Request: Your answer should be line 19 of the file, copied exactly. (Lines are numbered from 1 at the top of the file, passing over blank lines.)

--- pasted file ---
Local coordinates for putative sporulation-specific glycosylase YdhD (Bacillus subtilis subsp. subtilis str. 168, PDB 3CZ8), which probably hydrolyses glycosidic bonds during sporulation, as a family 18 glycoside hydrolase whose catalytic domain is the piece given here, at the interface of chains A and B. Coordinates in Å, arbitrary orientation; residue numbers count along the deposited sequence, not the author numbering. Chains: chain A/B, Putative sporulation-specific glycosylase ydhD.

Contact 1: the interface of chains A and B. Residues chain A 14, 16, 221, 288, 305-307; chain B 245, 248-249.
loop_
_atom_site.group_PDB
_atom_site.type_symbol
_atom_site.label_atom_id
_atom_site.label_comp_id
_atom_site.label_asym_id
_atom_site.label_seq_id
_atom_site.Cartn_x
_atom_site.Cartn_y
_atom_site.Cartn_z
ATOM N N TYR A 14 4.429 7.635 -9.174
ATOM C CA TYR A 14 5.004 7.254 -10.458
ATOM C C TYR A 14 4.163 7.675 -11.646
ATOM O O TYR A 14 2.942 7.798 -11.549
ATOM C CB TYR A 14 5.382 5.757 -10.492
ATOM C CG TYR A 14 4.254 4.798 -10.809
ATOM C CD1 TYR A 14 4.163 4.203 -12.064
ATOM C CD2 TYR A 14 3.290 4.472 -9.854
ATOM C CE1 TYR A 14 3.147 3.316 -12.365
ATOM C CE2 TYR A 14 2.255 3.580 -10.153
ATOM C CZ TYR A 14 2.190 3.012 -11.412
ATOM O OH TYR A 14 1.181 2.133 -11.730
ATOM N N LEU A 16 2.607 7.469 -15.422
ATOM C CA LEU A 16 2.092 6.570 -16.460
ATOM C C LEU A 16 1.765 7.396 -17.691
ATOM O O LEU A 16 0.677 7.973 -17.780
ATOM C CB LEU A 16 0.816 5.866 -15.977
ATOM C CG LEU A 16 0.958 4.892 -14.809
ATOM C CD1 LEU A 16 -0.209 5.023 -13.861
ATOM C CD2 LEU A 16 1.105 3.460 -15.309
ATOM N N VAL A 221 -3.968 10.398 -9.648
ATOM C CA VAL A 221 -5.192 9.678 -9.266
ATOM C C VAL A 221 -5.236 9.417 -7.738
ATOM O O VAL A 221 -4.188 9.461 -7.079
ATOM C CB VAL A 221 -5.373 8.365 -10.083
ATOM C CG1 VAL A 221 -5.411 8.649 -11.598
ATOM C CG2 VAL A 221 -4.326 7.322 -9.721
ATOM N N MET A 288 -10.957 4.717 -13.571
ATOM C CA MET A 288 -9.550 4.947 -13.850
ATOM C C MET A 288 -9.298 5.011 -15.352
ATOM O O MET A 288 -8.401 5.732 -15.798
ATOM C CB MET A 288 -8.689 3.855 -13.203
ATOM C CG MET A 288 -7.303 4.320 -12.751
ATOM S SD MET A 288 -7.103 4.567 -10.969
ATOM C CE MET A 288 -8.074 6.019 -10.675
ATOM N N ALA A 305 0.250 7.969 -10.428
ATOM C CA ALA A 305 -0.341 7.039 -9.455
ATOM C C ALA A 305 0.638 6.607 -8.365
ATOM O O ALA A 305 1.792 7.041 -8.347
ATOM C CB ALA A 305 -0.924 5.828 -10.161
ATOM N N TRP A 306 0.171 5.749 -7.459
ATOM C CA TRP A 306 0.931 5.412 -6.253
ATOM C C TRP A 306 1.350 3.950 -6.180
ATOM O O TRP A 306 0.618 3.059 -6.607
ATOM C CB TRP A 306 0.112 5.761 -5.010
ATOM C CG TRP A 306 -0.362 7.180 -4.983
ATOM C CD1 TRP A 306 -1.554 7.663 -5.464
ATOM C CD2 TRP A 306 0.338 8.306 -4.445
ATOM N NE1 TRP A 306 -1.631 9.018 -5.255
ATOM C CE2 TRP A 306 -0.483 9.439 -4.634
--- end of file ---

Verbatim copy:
ATOM C CD1 TYR A 14 4.163 4.203 -12.064